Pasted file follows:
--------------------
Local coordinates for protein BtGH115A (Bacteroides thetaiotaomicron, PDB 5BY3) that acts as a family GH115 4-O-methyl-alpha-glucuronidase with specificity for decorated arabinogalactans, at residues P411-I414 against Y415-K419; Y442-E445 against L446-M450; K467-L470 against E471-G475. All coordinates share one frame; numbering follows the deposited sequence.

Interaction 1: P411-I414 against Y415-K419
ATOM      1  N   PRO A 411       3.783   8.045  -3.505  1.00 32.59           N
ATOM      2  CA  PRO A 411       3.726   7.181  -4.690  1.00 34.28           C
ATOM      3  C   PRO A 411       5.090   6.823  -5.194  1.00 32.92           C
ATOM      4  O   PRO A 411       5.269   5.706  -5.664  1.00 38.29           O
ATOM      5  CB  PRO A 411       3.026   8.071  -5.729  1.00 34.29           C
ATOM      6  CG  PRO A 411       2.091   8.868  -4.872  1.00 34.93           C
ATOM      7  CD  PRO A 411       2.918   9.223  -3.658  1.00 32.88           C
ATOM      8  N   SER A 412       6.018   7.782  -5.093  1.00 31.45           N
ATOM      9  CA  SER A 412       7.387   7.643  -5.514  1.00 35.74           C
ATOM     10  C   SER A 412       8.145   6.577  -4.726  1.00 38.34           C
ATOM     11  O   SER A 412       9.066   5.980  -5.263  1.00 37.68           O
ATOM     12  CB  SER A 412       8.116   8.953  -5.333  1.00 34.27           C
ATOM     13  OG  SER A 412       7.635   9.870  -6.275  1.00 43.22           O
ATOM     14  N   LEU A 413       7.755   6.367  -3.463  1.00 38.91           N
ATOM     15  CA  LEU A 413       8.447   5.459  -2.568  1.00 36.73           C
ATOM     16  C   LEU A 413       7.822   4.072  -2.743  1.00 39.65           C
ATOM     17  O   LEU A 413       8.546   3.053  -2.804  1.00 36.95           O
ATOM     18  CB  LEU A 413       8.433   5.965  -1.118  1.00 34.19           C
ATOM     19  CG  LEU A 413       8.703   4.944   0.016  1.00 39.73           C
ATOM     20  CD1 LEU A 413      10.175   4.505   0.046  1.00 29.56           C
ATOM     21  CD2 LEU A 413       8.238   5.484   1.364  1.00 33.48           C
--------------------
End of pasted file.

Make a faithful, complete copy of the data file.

Local coordinates for protein BtGH115A (Bacteroides thetaiotaomicron, PDB 5BY3) that acts as a family GH115 4-O-methyl-alpha-glucuronidase with specificity for decorated arabinogalactans, at residues P411-I414 against Y415-K419; Y442-E445 against L446-M450; K467-L470 against E471-G475. All coordinates share one frame; numbering follows the deposited sequence.

Interaction 1: P411-I414 against Y415-K419
ATOM      1  N   PRO A 411       3.783   8.045  -3.505  1.00 32.59           N
ATOM      2  CA  PRO A 411       3.726   7.181  -4.690  1.00 34.28           C
ATOM      3  C   PRO A 411       5.090   6.823  -5.194  1.00 32.92           C
ATOM      4  O   PRO A 411       5.269   5.706  -5.664  1.00 38.29           O
ATOM      5  CB  PRO A 411       3.026   8.071  -5.729  1.00 34.29           C
ATOM      6  CG  PRO A 411       2.091   8.868  -4.872  1.00 34.93           C
ATOM      7  CD  PRO A 411       2.918   9.223  -3.658  1.00 32.88           C
ATOM      8  N   SER A 412       6.018   7.782  -5.093  1.00 31.45           N
ATOM      9  CA  SER A 412       7.387   7.643  -5.514  1.00 35.74           C
ATOM     10  C   SER A 412       8.145   6.577  -4.726  1.00 38.34           C
ATOM     11  O   SER A 412       9.066   5.980  -5.263  1.00 37.68           O
ATOM     12  CB  SER A 412       8.116   8.953  -5.333  1.00 34.27           C
ATOM     13  OG  SER A 412       7.635   9.870  -6.275  1.00 43.22           O
ATOM     14  N   LEU A 413       7.755   6.367  -3.463  1.00 38.91           N
ATOM     15  CA  LEU A 413       8.447   5.459  -2.568  1.00 36.73           C
ATOM     16  C   LEU A 413       7.822   4.072  -2.743  1.00 39.65           C
ATOM     17  O   LEU A 413       8.546   3.053  -2.804  1.00 36.95           O
ATOM     18  CB  LEU A 413       8.433   5.965  -1.118  1.00 34.19           C
ATOM     19  CG  LEU A 413       8.703   4.944   0.016  1.00 39.73           C
ATOM     20  CD1 LEU A 413      10.175   4.505   0.046  1.00 29.56           C
ATOM     21  CD2 LEU A 413       8.238   5.484   1.364  1.00 33.48           C